Monday, April 15, 2013

The Lodge's Hydro-Electric System

A lot of people have asked about our hydro-electric system here at the lodge, so I thought I'd put some pictures here on the blog.

This is the famous hydro intake--a small dam makes a pool of water (on the right side of the photo) and you can see the algae-covered (green on white) pipe coming out at the bottom of the pool. Sadie creek supplies our fresh water to the lodge and the power to generate electricity.

Here's the intake in the winter. When we get a cold snap, we regularly lose some power because of ice forming on the intake grate and reducing the volume of water coming through the pipe. Sometimes the intake will be completely blocked by ice or an avalanche of snow and we'll lose power completely until we can get it clear again.

Using a bucket to see where the ice is on the intake. The green ice axe works well for climbing up to the intake as well as for removing the ice. By trial and error I found that it's easier to see the intake grate if you cut the bottom out of the bucket.

Jen's sister Pattei went up to the intake with us on their recent visit.

Getting up to the intake in the winter can be a little challenging. We usually have to snowshoe and the more snow we get, the steeper some of the slopes become. You can see part of the black hydro line there on the lower right side of the photo. This has been a light snow year so far, so the line is not yet completely buried out of view.

Feral doesn't think it's all that tough to get up and down the hydro line. Of course, she has built in four wheel drive and traction devices.

The hydro line is about 9" in diameter. This "T" section is a rock trap--it's supposed to let small rocks, which sometimes get into the line, drop out before they jam the nozzle at the lower end. Mike (the lodge owner) had to take the pipe apart to clear a rock out right after he installed the trap.

The hydro line leads into the hydro shed.

Just outside the hydro shed the pipe runs through a heated, insulated box. The 1.5" line in the lower right corner of the picture is the line that provides fresh water to the lodge. There is also a 3" valve in the upper left corner (hard to see) to attach a fire hose. We can also use this valve to drain the line if we need to.

Inside the hydro shed is where our electicity is produced. The 9" line feeds a 1 5/8" nozzle that you can see in the lower righthand corner of the photo. The nozzle directs a high pressure stream of water onto the twin cups of the pelton wheel (in red housing), turning a shaft that drives a belt which turns a 14KW alternator (gray cylinder). The black thing behind the alternator is a fuel tank for the back up gasoline generator.

Fun Facts: The pressure from the nozzle is 110 psi. The pelton wheel is 24" in diameter and turns at 600 rpm, driving the alternator at 1800 rpm.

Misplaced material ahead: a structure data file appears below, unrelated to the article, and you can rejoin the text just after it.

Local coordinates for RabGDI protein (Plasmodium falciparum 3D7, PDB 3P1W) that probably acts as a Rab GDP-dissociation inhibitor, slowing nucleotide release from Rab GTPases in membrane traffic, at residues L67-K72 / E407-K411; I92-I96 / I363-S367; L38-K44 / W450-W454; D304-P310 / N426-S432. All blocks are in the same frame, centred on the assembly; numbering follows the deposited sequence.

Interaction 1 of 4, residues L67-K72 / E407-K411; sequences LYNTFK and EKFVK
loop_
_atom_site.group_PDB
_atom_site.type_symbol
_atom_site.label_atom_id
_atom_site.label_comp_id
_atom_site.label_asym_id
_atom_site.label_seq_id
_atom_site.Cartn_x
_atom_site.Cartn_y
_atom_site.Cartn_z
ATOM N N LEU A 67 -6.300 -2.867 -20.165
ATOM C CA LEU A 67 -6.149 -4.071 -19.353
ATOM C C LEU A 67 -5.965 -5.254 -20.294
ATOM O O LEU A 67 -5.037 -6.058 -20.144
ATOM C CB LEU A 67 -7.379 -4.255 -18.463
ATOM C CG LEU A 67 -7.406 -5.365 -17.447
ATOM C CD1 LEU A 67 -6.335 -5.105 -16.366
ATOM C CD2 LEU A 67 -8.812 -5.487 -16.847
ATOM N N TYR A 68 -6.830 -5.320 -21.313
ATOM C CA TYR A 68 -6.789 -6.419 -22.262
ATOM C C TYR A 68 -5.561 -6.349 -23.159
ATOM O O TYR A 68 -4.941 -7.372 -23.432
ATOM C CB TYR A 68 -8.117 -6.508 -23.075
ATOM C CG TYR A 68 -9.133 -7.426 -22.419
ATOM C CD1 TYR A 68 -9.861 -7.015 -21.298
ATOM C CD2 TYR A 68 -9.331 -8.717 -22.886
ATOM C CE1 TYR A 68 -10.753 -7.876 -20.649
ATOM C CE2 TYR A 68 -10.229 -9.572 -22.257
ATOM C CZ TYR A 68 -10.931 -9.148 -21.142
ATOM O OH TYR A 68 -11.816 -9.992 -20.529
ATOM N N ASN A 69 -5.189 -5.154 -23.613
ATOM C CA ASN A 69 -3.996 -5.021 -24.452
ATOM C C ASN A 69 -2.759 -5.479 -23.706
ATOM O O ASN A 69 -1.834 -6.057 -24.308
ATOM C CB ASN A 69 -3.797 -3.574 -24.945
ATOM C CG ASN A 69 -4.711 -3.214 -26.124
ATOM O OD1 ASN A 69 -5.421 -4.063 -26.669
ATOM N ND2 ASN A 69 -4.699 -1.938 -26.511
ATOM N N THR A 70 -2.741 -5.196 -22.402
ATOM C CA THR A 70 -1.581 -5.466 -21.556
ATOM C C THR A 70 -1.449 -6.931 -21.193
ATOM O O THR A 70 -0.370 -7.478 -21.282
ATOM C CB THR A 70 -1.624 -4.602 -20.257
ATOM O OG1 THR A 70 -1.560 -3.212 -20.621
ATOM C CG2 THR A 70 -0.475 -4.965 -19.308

One of our weekly caretaking duties is to grease the bearings on the Pelton Wheel.

The water exhaust coming out of the hydro shed.

The hydro exhaust comes in as a handy spot to get fresh water when (not if) our waterline to the lodge freezes.

In the lodge's kitchen, we have a breaker panel, gauges, and a load controller to automatically keep power at 60 cycles. We subconciously check the lights every time we go into the kitchen.

The system produces 3 phase power--these gauges show the voltage on each phase, and the gauge on the right shows the cycles.

The load controller automatically dumps excess power into a dedicated water heater to keep the power right at 60 cycles. The gauge at the right snows how much power is going into that water heater. We also have 4 steps where the controller will incrementally add excess power to different electric heaters in the lodge as well as a second water heater. The red light in the photo indicates that we are on the first step with 750 watts being directed to a heater in the lodge library. If we get up to the 3rd or 4th step, we manually turn things on to use more electricity--how's that for luxury? If we get down below the 1st step or if the cycles dip below 60 cycles, we start manually turning things off. If the power gets too low the green light goes off to let us know we've screwed up.

This shows our neat and tidy system that allows us to keep our hot water heaters full if we lose running water to the lodge. The dump loads from the controller divert power into these two water heaters. The water boils off and if we don't add water manually, the elements go dry and burn out. We normally add 5 to 10 gallons to the system three or four times a day when we lose domestic water but still have power.